Threat of damage to or loss of property - Exceptions - IPG-093

Effective date: September 1, 2019

Revised date: January 9, 2023

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This Interpretations, Policy and Guideline (IPG) intends to define the expression, "threat of damage to or loss of property". This expression appears in sections 169.1, 169.2, 173.01, 173.1, 174.1 under Division I of Part III of the Canada Labour Code (Code).

Note: This IPG does not apply to classes of employees who were granted an exemption and/or modification to specific provisions as per the Exemptions from and Modifications to Hours of Work Provisions Regulations.

Note: “employees” also includes “interns”. Student interns are not subject to the interpretation of this IPG.

The exception to certain labour standards obligations related to the expression "threat of damage to or loss of property" only applies if it is established that a "situation that the employer could not have reasonably foreseen”, as defined in IPG-091, had occurred and there is evidence of an "imminent or serious threat”, as defined in IPG-092.

Image of a Flowchart of a situation that the employer could not have reasonably foreseen: description follows
Text description of situation that the employer could not have reasonably foreseen

The image is a flowchart that shows the interrelation between the 4 IPGs about "Imminent or serious", "To the life, health or safety of any person", "Of damage to or loss of property" and "Of serious interference with the operation of the establishment" which must be applied in complementarity.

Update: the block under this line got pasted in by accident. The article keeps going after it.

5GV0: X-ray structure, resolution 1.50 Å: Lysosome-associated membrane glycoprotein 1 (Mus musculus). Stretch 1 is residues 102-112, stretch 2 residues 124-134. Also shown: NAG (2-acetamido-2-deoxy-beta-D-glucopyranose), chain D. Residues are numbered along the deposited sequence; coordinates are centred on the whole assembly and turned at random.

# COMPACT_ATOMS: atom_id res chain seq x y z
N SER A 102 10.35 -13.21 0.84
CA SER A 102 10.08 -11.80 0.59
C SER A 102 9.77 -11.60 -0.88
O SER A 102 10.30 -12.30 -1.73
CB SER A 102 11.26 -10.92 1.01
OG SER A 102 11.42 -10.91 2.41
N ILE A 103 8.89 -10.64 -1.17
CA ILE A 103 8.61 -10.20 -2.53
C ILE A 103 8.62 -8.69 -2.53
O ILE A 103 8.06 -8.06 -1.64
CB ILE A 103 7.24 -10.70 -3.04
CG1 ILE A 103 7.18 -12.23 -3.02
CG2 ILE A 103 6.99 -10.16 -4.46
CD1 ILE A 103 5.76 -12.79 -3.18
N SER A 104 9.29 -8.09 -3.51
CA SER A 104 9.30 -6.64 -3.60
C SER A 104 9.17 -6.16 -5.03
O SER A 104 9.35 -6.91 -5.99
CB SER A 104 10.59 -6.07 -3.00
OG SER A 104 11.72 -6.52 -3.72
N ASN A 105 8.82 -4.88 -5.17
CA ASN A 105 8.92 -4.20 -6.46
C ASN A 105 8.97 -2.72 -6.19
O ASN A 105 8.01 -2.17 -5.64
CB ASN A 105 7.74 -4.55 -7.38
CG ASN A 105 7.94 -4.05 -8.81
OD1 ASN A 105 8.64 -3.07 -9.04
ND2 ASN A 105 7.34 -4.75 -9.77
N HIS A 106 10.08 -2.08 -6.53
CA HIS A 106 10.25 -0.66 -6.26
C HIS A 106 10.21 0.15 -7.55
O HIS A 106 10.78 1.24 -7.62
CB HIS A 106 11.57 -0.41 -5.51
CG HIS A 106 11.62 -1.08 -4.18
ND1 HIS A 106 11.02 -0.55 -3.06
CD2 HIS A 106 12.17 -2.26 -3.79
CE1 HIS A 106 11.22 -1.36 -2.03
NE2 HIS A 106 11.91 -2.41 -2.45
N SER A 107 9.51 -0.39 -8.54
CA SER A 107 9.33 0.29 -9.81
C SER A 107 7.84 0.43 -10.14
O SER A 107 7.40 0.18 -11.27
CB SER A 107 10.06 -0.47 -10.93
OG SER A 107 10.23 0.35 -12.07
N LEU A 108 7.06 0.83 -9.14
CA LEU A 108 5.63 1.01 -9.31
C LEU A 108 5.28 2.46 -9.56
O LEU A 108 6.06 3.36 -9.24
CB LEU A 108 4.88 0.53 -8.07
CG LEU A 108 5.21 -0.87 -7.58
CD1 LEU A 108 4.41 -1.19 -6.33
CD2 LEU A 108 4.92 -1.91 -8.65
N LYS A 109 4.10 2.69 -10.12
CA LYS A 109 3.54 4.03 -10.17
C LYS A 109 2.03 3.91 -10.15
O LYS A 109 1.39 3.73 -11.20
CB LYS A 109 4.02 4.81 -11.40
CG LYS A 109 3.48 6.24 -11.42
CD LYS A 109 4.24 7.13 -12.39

The following provisions have been added to the Code:

  • break - 169.1
  • rest period - 169.2
  • notice work schedule - 173.01
  • shift changes - 173.1 and
  • right to refuse - 174.1

The interpretation and application of the expression, "threat of damage to or loss of property" must be standardized nationally. This IPG addresses the following:

  • the meaning of the expression, "threat of damage to or loss of property" in relation to the above-mentioned sections
  • criteria used to determine whether a situation may have posed such a threat to an employer


In this context, "Damage to or loss of property" means any harm, breakage, damage or disaster, whether intentional or unintentional, affecting property owned by the employer or a third party for which the employer is financially responsible:

  • leased property
  • goods, and
  • equipment

It leads to the total or partial loss of the value of the property. Property means material and monetary assets.